Wassim Qattan is a Damascene businessman who emerged among Syria’s business elite only a few years ago and is believed to be acting as a front for powerful regime personalities. Unknown prior to 2017, Mr Qattan has acquired several high-profile contracts from state institutions in the real estate and hospitality sectors. With little information on his source of wealth, he is widely believed to be acting as a front for wealthy and powerful regime personalities, even if the identity of his sponsor remains unclear.
Fares Shehabi (b. 1972), also known as Fares Ahmad Al-Shehabi, is a prominent Aleppan businessman who is mainly active in the pharmaceutical sector. Throughout the decade-long conflict, Mr Shehabi has been one of the most outspoken supporters of the regime.
Khodr Ali Taher, also known as Abou Ali Khodr, is a prominent Syrian businessman who grew increasingly influential in the last few years – an archetype of war profiteers in the country. In recent days, there have been several reports that Mr Taher has been arrested by the government or is on the run, highlighting the rapidly shifting allegiances and fragility of post-war business networks in Syria.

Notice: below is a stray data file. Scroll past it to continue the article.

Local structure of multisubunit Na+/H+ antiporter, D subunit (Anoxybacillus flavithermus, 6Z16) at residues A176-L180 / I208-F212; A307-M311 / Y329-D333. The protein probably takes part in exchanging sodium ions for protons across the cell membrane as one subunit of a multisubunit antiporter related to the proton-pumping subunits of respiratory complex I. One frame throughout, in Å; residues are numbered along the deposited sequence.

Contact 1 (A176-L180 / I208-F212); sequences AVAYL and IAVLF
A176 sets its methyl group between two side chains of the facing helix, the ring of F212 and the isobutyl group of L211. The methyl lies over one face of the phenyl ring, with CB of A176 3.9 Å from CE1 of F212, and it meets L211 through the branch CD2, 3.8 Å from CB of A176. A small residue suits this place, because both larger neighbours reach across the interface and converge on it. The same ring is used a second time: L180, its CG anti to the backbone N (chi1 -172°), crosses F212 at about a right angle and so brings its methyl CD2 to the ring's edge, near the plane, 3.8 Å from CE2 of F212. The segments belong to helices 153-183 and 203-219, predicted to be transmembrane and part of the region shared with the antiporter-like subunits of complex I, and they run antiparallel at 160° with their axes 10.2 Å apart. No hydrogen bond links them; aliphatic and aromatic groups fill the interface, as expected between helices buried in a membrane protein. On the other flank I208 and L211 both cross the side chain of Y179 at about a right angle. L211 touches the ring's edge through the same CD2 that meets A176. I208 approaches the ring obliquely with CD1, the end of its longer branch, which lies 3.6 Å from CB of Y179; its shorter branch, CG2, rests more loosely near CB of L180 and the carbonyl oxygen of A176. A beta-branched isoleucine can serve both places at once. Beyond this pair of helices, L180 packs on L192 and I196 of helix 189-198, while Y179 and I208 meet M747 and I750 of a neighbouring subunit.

In his first visit to a country that is neither Russia nor Iran since the outbreak of the conflict in 2011, Syria’s President Bashar Al-Assad travelled to the United Arab of Emirates last week to meet with Abu Dhabi’s Crown Prince. Although Syrian businessmen are optimistic about the economic prospects that may follow such a visit, western sanctions, among them the Caesar Act, will likely continue to deter and complicate investments in the country.
The government has issued measures prioritising food staples and commodities as the Ukrainian-Russian conflict continues to disrupt global supply chains. Meanwhile, the de-facto governments and authorities in Northern and Northeast Syria have not issued any mitigating measures despite surging food prices and supply shortages.
Syrian, Lebanese, and Jordanian officials have moved one step further towards implementing an electricity supply deal after signing an agreement in Beirut last week. Following the meeting, new details regarding the World Bank's potential role in financing the deal and the pricing of Jordan's exported energy were disclosed.